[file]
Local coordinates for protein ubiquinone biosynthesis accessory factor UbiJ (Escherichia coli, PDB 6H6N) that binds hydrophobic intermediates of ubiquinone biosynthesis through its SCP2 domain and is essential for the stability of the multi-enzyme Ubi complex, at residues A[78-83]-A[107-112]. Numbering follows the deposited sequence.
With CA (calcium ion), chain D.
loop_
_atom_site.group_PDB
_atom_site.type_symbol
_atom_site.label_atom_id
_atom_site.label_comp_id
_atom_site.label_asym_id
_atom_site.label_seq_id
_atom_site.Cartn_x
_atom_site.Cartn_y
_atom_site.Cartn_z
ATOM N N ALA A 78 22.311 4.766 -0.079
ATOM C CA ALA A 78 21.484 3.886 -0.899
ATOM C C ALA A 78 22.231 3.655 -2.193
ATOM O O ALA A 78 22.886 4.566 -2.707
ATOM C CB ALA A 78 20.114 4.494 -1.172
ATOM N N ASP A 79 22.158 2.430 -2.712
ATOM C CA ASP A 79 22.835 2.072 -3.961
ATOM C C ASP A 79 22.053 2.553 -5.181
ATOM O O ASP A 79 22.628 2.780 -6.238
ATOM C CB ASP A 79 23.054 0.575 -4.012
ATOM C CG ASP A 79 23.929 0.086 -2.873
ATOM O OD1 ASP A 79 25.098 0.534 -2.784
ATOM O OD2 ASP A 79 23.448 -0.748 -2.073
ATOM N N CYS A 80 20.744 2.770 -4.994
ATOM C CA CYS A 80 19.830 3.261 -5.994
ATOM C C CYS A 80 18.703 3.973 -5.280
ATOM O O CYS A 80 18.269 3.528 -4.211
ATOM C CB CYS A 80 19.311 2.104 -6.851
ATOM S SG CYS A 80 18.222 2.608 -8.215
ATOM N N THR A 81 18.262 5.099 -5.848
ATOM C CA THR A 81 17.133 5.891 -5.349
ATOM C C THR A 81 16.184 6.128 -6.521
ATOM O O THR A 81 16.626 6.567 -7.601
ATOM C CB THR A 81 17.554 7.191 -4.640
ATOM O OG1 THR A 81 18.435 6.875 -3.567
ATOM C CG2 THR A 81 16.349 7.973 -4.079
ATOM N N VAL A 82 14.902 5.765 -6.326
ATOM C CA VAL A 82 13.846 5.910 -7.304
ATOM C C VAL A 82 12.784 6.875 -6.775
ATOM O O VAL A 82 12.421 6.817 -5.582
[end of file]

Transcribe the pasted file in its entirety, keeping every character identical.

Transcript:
Local coordinates for protein ubiquinone biosynthesis accessory factor UbiJ (Escherichia coli, PDB 6H6N) that binds hydrophobic intermediates of ubiquinone biosynthesis through its SCP2 domain and is essential for the stability of the multi-enzyme Ubi complex, at residues A[78-83]-A[107-112]. Numbering follows the deposited sequence.
With CA (calcium ion), chain D.
loop_
_atom_site.group_PDB
_atom_site.type_symbol
_atom_site.label_atom_id
_atom_site.label_comp_id
_atom_site.label_asym_id
_atom_site.label_seq_id
_atom_site.Cartn_x
_atom_site.Cartn_y
_atom_site.Cartn_z
ATOM N N ALA A 78 22.311 4.766 -0.079
ATOM C CA ALA A 78 21.484 3.886 -0.899
ATOM C C ALA A 78 22.231 3.655 -2.193
ATOM O O ALA A 78 22.886 4.566 -2.707
ATOM C CB ALA A 78 20.114 4.494 -1.172
ATOM N N ASP A 79 22.158 2.430 -2.712
ATOM C CA ASP A 79 22.835 2.072 -3.961
ATOM C C ASP A 79 22.053 2.553 -5.181
ATOM O O ASP A 79 22.628 2.780 -6.238
ATOM C CB ASP A 79 23.054 0.575 -4.012
ATOM C CG ASP A 79 23.929 0.086 -2.873
ATOM O OD1 ASP A 79 25.098 0.534 -2.784
ATOM O OD2 ASP A 79 23.448 -0.748 -2.073
ATOM N N CYS A 80 20.744 2.770 -4.994
ATOM C CA CYS A 80 19.830 3.261 -5.994
ATOM C C CYS A 80 18.703 3.973 -5.280
ATOM O O CYS A 80 18.269 3.528 -4.211
ATOM C CB CYS A 80 19.311 2.104 -6.851
ATOM S SG CYS A 80 18.222 2.608 -8.215
ATOM N N THR A 81 18.262 5.099 -5.848
ATOM C CA THR A 81 17.133 5.891 -5.349
ATOM C C THR A 81 16.184 6.128 -6.521
ATOM O O THR A 81 16.626 6.567 -7.601
ATOM C CB THR A 81 17.554 7.191 -4.640
ATOM O OG1 THR A 81 18.435 6.875 -3.567
ATOM C CG2 THR A 81 16.349 7.973 -4.079
ATOM N N VAL A 82 14.902 5.765 -6.326
ATOM C CA VAL A 82 13.846 5.910 -7.304
ATOM C C VAL A 82 12.784 6.875 -6.775
ATOM O O VAL A 82 12.421 6.817 -5.582